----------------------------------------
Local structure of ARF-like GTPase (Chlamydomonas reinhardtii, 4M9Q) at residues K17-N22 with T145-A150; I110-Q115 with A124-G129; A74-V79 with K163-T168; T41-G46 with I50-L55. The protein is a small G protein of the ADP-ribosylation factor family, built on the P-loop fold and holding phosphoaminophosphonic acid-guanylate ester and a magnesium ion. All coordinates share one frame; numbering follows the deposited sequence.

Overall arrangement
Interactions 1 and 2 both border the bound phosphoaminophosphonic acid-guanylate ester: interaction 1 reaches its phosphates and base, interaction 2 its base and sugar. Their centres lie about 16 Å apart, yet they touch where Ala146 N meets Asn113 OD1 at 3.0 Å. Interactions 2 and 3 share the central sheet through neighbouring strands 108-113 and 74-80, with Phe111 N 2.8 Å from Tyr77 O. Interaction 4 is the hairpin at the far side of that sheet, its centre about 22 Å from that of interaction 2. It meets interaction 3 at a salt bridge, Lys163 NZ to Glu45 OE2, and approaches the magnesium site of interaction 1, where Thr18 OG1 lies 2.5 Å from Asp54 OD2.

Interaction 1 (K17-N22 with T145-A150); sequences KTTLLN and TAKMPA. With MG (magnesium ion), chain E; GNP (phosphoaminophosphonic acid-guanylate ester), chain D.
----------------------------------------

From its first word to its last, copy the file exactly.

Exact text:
Local structure of ARF-like GTPase (Chlamydomonas reinhardtii, 4M9Q) at residues K17-N22 with T145-A150; I110-Q115 with A124-G129; A74-V79 with K163-T168; T41-G46 with I50-L55. The protein is a small G protein of the ADP-ribosylation factor family, built on the P-loop fold and holding phosphoaminophosphonic acid-guanylate ester and a magnesium ion. All coordinates share one frame; numbering follows the deposited sequence.

Overall arrangement
Interactions 1 and 2 both border the bound phosphoaminophosphonic acid-guanylate ester: interaction 1 reaches its phosphates and base, interaction 2 its base and sugar. Their centres lie about 16 Å apart, yet they touch where Ala146 N meets Asn113 OD1 at 3.0 Å. Interactions 2 and 3 share the central sheet through neighbouring strands 108-113 and 74-80, with Phe111 N 2.8 Å from Tyr77 O. Interaction 4 is the hairpin at the far side of that sheet, its centre about 22 Å from that of interaction 2. It meets interaction 3 at a salt bridge, Lys163 NZ to Glu45 OE2, and approaches the magnesium site of interaction 1, where Thr18 OG1 lies 2.5 Å from Asp54 OD2.

Interaction 1 (K17-N22 with T145-A150); sequences KTTLLN and TAKMPA. With MG (magnesium ion), chain E; GNP (phosphoaminophosphonic acid-guanylate ester), chain D.